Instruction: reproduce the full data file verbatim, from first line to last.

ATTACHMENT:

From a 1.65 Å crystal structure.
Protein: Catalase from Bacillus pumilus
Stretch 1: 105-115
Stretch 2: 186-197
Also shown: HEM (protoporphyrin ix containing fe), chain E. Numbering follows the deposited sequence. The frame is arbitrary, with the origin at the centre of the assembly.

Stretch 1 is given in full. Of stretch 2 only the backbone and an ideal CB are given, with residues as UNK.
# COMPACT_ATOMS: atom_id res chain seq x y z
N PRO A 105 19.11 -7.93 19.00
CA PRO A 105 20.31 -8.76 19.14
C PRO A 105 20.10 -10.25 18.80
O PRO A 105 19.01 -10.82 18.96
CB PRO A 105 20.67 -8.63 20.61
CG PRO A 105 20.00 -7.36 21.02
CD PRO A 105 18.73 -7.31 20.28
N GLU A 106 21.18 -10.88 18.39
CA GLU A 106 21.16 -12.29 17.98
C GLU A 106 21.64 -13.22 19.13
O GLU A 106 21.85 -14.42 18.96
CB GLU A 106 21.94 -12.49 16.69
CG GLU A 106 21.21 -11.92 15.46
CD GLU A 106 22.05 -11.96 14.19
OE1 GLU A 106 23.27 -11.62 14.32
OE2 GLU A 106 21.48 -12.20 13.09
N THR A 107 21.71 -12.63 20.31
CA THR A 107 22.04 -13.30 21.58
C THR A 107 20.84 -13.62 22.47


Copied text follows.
From a 1.65 Å crystal structure.
Protein: Catalase from Bacillus pumilus
Stretch 1: 105-115
Stretch 2: 186-197
Also shown: HEM (protoporphyrin ix containing fe), chain E. Numbering follows the deposited sequence. The frame is arbitrary, with the origin at the centre of the assembly.

Stretch 1 is given in full. Of stretch 2 only the backbone and an ideal CB are given, with residues as UNK.
# COMPACT_ATOMS: atom_id res chain seq x y z
N PRO A 105 19.11 -7.93 19.00
CA PRO A 105 20.31 -8.76 19.14
C PRO A 105 20.10 -10.25 18.80
O PRO A 105 19.01 -10.82 18.96
CB PRO A 105 20.67 -8.63 20.61
CG PRO A 105 20.00 -7.36 21.02
CD PRO A 105 18.73 -7.31 20.28
N GLU A 106 21.18 -10.88 18.39
CA GLU A 106 21.16 -12.29 17.98
C GLU A 106 21.64 -13.22 19.13
O GLU A 106 21.85 -14.42 18.96
CB GLU A 106 21.94 -12.49 16.69
CG GLU A 106 21.21 -11.92 15.46
CD GLU A 106 22.05 -11.96 14.19
OE1 GLU A 106 23.27 -11.62 14.32
OE2 GLU A 106 21.48 -12.20 13.09
N THR A 107 21.71 -12.63 20.31
CA THR A 107 22.04 -13.30 21.58
C THR A 107 20.84 -13.62 22.47